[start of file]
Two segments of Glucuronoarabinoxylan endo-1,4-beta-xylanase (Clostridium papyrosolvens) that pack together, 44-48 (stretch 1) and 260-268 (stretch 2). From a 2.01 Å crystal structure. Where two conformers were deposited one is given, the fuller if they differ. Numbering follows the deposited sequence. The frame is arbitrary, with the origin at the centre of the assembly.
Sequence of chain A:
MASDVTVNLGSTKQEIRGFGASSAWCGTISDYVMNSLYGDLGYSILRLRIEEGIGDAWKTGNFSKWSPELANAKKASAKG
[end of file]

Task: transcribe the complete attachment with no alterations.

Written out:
Two segments of Glucuronoarabinoxylan endo-1,4-beta-xylanase (Clostridium papyrosolvens) that pack together, 44-48 (stretch 1) and 260-268 (stretch 2). From a 2.01 Å crystal structure. Where two conformers were deposited one is given, the fuller if they differ. Numbering follows the deposited sequence. The frame is arbitrary, with the origin at the centre of the assembly.
Sequence of chain A:
MASDVTVNLGSTKQEIRGFGASSAWCGTISDYVMNSLYGDLGYSILRLRIEEGIGDAWKTGNFSKWSPELANAKKASAKG